Cultivar nectar source
Host for D. Plexippus. Will be interesting to see if any use it in the fall.
Nectar source for Western Tiger and various insects
This wild oat grass has clusters of clumpy, hard ends, and weeping, thin stems. It covers a large area of Corona Heights.
This plant appears to be a common sorrel according to all of the descriptions, however the images I found online of a common sorrel appeared only similar to this plant, not identical. It has miniature red bulb-like flowers and thin leaves. The stem is thin but sturdy.
This is a sign on the summit indicating pesticide use in Corona Heights. The information given on the sign was-
Target pest- poison oak, giant pea, and plantain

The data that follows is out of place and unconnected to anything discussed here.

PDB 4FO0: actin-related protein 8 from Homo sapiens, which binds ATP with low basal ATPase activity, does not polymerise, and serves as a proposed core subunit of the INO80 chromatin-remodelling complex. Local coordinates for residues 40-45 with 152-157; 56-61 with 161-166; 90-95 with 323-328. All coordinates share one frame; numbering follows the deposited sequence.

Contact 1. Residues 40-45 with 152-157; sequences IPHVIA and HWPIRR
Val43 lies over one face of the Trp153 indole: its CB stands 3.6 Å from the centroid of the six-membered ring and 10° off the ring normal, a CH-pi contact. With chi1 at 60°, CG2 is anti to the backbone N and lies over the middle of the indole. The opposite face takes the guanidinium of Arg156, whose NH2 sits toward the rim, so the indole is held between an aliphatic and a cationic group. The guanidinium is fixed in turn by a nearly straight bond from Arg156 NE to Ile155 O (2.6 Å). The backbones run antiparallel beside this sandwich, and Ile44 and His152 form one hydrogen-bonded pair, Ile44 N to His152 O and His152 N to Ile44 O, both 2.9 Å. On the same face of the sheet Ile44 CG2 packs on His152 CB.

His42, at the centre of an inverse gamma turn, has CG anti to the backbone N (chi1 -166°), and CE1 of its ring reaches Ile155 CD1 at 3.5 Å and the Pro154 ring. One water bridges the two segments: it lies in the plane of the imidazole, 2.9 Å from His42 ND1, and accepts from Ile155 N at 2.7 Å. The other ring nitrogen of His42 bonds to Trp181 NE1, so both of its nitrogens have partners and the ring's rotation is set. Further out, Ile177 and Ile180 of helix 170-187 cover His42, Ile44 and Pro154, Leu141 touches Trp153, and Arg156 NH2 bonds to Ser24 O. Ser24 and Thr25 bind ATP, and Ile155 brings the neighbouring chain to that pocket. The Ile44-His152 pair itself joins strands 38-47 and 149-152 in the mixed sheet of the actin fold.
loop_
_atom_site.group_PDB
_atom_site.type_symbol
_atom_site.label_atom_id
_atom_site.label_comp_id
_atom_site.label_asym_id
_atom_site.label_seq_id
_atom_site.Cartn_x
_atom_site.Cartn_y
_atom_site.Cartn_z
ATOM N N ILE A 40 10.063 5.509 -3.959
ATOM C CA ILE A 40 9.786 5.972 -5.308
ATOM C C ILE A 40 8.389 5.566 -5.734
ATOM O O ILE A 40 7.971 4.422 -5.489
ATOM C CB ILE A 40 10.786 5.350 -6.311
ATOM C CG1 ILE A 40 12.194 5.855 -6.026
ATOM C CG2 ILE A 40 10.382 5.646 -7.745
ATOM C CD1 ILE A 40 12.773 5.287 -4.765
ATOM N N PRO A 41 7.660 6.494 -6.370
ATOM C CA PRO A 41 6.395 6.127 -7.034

Target area- certain sites off trail
Pesticide name- Aquamaster + Competitor
Active ingredient- Glyphosphate, modified vegetable oil
Hand removal was attempted, but failures called for chemical introduction
Date applied: 5/17/13 - 5/24/13
This was easy to spot. The distinct yellow flowers stemming from the weed-like leaves made the dandelion very apparent against the dry brush background. These were not too common in Corona Heights, but I did come across a few on my trek.
This plant had white bud-like flowers with deep purple ends. It also had leaves that split into two separate components. It grew in disorganized bunches along the grassy hills that ran along next to the trail in Corona Heights. I had trouble identifying the flower, for there were many other plants that fit my description when I researched my findings online.
This ivy took over a good portion of the rock walls located next to the trail winding up Corona Heights. It was identifiable by its dark-green color and its five-lobed leaves. It is a vigorous climbing shrub that seems to like rocky perches.